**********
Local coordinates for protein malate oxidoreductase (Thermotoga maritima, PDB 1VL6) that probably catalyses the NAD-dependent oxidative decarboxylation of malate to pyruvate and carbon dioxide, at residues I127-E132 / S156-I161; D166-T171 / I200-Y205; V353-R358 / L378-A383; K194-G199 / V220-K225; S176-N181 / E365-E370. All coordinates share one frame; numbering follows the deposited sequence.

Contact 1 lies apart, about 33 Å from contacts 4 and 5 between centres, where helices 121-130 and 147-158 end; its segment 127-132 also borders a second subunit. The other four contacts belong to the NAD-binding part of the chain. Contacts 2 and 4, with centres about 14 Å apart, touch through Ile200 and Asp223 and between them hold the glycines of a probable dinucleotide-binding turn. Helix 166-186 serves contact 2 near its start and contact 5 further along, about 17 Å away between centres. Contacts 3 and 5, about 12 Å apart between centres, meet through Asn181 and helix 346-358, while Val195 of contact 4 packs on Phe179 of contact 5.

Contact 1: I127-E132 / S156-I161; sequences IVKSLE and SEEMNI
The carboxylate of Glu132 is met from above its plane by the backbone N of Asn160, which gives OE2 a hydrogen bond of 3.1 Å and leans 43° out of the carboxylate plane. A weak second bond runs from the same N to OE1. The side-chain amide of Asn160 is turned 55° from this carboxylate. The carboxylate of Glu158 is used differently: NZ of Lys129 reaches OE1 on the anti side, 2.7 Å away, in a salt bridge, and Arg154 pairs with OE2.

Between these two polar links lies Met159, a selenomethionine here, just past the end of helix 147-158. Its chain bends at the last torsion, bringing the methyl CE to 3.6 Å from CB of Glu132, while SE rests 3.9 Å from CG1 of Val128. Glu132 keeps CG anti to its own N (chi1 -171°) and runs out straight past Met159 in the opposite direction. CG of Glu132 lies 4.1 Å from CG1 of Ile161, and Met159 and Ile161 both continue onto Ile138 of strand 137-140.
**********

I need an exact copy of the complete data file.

Local coordinates for protein malate oxidoreductase (Thermotoga maritima, PDB 1VL6) that probably catalyses the NAD-dependent oxidative decarboxylation of malate to pyruvate and carbon dioxide, at residues I127-E132 / S156-I161; D166-T171 / I200-Y205; V353-R358 / L378-A383; K194-G199 / V220-K225; S176-N181 / E365-E370. All coordinates share one frame; numbering follows the deposited sequence.

Contact 1 lies apart, about 33 Å from contacts 4 and 5 between centres, where helices 121-130 and 147-158 end; its segment 127-132 also borders a second subunit. The other four contacts belong to the NAD-binding part of the chain. Contacts 2 and 4, with centres about 14 Å apart, touch through Ile200 and Asp223 and between them hold the glycines of a probable dinucleotide-binding turn. Helix 166-186 serves contact 2 near its start and contact 5 further along, about 17 Å away between centres. Contacts 3 and 5, about 12 Å apart between centres, meet through Asn181 and helix 346-358, while Val195 of contact 4 packs on Phe179 of contact 5.

Contact 1: I127-E132 / S156-I161; sequences IVKSLE and SEEMNI
The carboxylate of Glu132 is met from above its plane by the backbone N of Asn160, which gives OE2 a hydrogen bond of 3.1 Å and leans 43° out of the carboxylate plane. A weak second bond runs from the same N to OE1. The side-chain amide of Asn160 is turned 55° from this carboxylate. The carboxylate of Glu158 is used differently: NZ of Lys129 reaches OE1 on the anti side, 2.7 Å away, in a salt bridge, and Arg154 pairs with OE2.

Between these two polar links lies Met159, a selenomethionine here, just past the end of helix 147-158. Its chain bends at the last torsion, bringing the methyl CE to 3.6 Å from CB of Glu132, while SE rests 3.9 Å from CG1 of Val128. Glu132 keeps CG anti to its own N (chi1 -171°) and runs out straight past Met159 in the opposite direction. CG of Glu132 lies 4.1 Å from CG1 of Ile161, and Met159 and Ile161 both continue onto Ile138 of strand 137-140.